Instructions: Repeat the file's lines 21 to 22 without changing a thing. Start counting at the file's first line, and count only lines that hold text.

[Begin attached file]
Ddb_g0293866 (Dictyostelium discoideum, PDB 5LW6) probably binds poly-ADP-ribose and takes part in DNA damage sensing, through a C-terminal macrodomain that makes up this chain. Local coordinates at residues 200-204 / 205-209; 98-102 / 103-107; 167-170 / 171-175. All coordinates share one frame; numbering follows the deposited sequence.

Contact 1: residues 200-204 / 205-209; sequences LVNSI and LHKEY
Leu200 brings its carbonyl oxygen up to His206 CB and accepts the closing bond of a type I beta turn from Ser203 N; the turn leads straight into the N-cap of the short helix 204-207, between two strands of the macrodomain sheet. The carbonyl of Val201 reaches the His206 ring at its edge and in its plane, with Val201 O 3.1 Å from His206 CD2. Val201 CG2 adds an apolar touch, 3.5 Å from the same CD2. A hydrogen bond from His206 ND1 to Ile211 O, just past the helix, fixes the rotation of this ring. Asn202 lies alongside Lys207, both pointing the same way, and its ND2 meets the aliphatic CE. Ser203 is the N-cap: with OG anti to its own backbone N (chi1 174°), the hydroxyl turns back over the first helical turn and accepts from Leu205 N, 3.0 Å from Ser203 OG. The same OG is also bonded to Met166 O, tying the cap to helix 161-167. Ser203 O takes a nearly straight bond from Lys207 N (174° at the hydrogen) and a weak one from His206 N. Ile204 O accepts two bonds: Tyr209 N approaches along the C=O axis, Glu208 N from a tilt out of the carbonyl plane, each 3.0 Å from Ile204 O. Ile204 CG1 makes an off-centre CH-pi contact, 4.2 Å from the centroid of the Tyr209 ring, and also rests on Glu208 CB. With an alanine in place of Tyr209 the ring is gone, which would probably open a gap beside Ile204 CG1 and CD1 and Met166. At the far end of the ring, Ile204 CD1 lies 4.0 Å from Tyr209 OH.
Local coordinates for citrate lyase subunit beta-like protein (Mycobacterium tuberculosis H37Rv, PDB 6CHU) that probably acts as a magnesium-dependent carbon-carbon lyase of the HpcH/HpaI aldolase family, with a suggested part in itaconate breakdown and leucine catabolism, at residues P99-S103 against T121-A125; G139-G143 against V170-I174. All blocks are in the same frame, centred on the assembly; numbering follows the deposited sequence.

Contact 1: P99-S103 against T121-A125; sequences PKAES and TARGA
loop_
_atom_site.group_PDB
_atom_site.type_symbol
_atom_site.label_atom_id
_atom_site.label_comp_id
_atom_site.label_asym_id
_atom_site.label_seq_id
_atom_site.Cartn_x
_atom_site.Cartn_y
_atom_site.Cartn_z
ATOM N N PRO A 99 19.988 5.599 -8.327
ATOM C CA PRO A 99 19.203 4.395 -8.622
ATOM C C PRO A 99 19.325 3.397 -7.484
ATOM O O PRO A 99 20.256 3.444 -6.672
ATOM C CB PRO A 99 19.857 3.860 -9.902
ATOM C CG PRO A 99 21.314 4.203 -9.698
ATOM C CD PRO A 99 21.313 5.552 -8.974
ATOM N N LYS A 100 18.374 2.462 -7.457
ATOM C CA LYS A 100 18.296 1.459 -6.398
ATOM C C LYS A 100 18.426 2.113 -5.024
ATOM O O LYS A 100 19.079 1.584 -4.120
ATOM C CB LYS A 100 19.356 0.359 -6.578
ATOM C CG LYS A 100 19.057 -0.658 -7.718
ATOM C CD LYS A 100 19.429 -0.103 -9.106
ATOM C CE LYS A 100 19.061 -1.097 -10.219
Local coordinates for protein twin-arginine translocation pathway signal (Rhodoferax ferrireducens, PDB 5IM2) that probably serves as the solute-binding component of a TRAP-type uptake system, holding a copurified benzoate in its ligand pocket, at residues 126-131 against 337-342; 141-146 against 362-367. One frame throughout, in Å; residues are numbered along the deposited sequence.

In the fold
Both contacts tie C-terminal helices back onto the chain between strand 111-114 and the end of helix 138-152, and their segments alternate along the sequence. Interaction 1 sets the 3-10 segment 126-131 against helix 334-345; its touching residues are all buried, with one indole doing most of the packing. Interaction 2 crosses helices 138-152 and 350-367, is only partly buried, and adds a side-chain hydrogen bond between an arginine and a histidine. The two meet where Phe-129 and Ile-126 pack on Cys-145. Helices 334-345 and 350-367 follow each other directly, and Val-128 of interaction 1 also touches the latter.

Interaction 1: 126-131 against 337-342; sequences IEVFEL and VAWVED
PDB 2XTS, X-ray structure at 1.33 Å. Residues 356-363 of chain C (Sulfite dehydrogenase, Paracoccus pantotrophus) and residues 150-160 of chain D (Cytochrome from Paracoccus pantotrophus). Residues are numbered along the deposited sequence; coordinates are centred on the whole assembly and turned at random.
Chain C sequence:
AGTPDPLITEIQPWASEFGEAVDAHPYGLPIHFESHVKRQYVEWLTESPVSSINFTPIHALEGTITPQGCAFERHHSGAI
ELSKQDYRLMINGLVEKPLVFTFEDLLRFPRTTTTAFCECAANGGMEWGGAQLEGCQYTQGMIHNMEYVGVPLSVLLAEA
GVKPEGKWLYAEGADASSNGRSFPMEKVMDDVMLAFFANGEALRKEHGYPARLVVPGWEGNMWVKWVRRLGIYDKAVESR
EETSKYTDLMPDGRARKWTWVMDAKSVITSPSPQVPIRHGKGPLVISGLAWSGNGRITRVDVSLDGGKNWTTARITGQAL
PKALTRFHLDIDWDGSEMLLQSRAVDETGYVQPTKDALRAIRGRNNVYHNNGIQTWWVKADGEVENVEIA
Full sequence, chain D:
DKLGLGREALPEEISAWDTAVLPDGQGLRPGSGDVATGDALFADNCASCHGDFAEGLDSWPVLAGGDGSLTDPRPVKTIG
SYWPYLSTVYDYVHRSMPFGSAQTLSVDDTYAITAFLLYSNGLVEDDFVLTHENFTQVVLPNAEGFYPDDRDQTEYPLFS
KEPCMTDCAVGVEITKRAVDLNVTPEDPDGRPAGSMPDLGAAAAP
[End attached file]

ATOM C CG PRO A 99 21.314 4.203 -9.698
ATOM C CD PRO A 99 21.313 5.552 -8.974